2. How do you view the role the district has played in controlling flooding and what, if any, actions need to be taken to improve things?
If re-elected to the MWRD board, I plan to support increasing funding towards the continued implementation of its Green Infrastructure (GI) plan. GI allows excess storm water to slowly seep into the soil or evaporate into the air, which ultimately reduces the amount of stormwater that enters our sewers and water ways and can help control flooding. GI also offers environmental, social, and economic benefits. It can increase property values, beautify neighborhoods, cool extreme summer temperatures, support natural habitats, create local green jobs, and enhance public space.
I would also support efforts to provide tax credits or rebates for the use of green infrastructure, including permeable pavement, when permits for development or redevelopment are sought under its Watershed Management Ordinance (WMO). All of these initiatives play a crucial roll in helping to control flooding.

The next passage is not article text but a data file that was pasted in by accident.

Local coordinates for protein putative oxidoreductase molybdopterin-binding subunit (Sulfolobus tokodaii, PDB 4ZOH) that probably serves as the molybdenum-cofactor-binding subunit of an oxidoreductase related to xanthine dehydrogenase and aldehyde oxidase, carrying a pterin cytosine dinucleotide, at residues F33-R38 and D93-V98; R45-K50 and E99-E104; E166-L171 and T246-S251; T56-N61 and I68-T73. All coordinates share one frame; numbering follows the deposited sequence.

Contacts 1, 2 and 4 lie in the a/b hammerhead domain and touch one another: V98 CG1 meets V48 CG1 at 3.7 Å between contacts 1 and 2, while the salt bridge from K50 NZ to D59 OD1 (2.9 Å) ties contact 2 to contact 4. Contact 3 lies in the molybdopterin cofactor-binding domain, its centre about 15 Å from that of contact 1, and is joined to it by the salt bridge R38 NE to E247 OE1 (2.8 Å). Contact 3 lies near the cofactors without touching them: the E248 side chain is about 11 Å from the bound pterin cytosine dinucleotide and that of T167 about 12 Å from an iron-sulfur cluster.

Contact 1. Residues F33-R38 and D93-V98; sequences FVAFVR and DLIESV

3. What changes in technology, equipment or infrastructure are needed to improve management of the region's water supply.
Increased funding for our Tunnel and Reservoir Project (TARP) is needed to help expedite the completion of Phase II of the McCook Reservoir. Combined Sewer Overflows (CSOs) have a direct impact on the City of Chicago and other local municipalities in the area that use Lake Michigan and other area waterways as their recreational and drinking water resource .
Since the Thornton reservoir went live in 2015 and first phase of the McCook Reservoir went live in 2017, we have seen a significant reduction in CSOs. This will continue to be the case as we move toward the completion of the second phase of the McCook Reservoir in 2029. MWRD must work closely with the municipalities it serves to develop strategies to help make this happen even sooner to expedite the resolution of the problem of CSOs.
The prevalence of climate change has added increased urgency to our core functions of protection of public health and flood prevention. As we continue to see more intense rainstorms happening in our region and across the country, it is necessary for the District to insure we have the most updated technology and infrastructure to manage the regions water supply.